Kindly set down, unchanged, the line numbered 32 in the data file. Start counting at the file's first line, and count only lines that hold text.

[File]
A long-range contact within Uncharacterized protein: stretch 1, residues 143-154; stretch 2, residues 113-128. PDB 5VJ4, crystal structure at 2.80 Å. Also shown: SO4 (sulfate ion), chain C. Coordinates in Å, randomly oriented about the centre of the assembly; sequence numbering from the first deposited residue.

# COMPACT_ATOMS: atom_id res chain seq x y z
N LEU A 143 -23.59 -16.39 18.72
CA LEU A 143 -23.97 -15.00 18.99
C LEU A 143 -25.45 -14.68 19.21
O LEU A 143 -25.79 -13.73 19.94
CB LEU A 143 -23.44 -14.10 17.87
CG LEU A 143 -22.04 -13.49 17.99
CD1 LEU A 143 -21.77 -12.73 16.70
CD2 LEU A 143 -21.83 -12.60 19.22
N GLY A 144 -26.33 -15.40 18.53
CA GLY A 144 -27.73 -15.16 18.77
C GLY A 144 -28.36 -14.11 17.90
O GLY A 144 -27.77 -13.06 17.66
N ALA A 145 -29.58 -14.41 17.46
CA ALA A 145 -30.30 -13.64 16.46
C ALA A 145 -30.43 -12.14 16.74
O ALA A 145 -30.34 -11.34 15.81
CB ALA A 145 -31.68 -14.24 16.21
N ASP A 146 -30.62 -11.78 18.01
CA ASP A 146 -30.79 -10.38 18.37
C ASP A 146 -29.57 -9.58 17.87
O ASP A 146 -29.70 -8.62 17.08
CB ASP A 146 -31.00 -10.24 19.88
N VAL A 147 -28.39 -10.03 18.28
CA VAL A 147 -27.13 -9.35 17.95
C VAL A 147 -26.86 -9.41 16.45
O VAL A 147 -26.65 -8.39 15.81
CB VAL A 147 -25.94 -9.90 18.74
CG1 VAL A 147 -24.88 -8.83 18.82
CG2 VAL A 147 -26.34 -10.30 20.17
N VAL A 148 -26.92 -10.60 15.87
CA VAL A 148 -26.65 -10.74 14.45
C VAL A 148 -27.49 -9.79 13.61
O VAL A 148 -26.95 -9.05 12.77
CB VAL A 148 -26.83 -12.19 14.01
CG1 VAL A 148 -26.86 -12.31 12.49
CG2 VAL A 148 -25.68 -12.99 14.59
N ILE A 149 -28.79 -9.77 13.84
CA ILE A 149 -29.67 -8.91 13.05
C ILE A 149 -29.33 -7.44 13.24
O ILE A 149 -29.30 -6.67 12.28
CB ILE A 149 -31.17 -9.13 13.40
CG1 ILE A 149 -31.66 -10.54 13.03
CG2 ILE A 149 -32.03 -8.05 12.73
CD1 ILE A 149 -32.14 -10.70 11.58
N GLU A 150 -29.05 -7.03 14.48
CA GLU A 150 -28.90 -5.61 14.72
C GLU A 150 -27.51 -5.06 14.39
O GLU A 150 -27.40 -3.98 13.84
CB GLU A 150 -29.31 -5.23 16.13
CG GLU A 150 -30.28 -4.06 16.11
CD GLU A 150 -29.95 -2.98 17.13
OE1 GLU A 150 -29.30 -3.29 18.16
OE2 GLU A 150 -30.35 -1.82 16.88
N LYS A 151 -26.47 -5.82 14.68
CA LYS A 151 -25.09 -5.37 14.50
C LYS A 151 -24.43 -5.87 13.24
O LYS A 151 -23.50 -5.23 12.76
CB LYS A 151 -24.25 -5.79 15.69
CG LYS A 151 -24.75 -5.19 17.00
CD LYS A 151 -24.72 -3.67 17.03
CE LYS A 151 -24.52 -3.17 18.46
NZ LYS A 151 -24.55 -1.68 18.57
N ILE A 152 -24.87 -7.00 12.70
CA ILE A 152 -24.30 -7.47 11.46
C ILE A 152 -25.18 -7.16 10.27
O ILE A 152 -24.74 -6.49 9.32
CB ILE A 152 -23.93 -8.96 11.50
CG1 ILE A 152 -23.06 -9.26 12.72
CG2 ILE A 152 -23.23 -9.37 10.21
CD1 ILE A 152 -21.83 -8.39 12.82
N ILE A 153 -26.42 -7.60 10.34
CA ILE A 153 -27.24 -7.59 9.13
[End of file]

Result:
N VAL A 148 -26.92 -10.60 15.87